Priscilla became Director of the National Center on Arts and Aging at NCOA on her return to Washington. She worked with people doing arts projects all over the country. She co-edited a book of literature related to aging, Songs of Experience, followed by another anthology, Love in Full Bloom.
Pris and Van searched the country for a place to retire. When they drove up the Front Range, they stopped at the Chamber of Commerce in Colorado Springs. The man behind the counter said, “If you’re conservative, you’ll really love it here, but if you’re liberal, go on up to Boulder.” So up to Boulder they came. The view coming over the hill on US 36 and a man fishing in Boulder Creek right downtown affirmed they had found their place.
Retirement was just a second wind for Priscilla; she was every bit as active as in her professional life. She helped start the Dairy Arts Center and the Society for Creative Aging and VIVA Theater, and was featured in roles in Cabaret, It’s a Wonderful Life, Through the Looking Glass, The Wizard of Oz, and Dude, It’s Boulder, among others. She worked with Community Access Television and the Boulder chapter of the United Nations Association, and actively participated in Fortnightly.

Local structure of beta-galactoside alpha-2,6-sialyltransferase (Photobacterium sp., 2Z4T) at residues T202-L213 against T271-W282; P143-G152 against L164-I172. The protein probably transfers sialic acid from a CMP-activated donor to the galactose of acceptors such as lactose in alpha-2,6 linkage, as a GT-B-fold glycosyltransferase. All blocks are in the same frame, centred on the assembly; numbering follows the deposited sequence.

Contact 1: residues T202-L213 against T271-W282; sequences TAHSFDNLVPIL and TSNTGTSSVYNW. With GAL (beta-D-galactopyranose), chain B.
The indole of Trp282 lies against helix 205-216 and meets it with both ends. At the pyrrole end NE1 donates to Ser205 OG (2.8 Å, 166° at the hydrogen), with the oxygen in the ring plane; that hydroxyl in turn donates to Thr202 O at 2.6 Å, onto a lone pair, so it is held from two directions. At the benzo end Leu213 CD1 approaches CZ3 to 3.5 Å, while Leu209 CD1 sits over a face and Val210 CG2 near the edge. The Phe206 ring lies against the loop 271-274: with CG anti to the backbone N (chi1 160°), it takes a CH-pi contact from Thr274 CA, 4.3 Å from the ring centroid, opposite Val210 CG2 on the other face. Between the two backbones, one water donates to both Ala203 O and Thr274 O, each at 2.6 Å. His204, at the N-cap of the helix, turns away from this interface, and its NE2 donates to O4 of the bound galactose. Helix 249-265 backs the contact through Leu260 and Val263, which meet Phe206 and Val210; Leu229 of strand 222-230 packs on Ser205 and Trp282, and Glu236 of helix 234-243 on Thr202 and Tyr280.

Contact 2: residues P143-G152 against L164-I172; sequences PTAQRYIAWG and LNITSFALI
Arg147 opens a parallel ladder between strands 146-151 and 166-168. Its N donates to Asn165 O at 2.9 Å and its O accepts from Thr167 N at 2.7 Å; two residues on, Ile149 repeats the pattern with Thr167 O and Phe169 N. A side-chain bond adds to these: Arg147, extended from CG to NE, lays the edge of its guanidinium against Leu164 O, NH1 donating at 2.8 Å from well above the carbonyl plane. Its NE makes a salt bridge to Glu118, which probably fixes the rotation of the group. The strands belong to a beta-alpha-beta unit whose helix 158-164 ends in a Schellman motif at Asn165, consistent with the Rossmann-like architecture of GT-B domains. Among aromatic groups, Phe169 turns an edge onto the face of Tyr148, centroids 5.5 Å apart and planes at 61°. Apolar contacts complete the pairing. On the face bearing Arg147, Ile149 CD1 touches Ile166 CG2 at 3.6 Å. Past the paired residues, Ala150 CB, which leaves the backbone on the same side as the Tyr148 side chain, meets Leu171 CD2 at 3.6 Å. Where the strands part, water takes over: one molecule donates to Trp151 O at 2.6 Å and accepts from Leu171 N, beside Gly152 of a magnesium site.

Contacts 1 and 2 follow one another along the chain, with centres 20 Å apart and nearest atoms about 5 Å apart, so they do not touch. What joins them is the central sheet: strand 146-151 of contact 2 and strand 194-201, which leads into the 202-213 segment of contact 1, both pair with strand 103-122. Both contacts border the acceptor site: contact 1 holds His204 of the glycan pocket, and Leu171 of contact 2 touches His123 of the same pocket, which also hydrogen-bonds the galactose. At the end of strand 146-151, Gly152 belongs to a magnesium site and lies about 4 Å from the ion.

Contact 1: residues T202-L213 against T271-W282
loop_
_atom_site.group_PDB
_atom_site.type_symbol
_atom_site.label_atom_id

Van and Priscilla made many great and lasting friends, loved Boulder and the mountains and the many hiking trails, and took frequent trips to National Parks in the West. Thank you Boulder!
Priscilla was preceded in death by her parents, Floyd and Marjorie Brown, and loving husband of 50 years, Van. She is survived by her children Daniel and Elizabeth, sister Joanna, and nieces and nephews Sara, Kirk, Joe, Vivia, Dent, Elizabeth and their families
The family would like to thank everyone who helped Priscilla in the last few years.
In lieu of flowers, please send donations to either Society for Creative Aging / VIVA Theater (here, or you can call us at 720-301-7658) or Trail Winds Hospice Foundation, 75 Manhattan Drive, Suite 208, Boulder, CO, 80303, (303) 442-5683.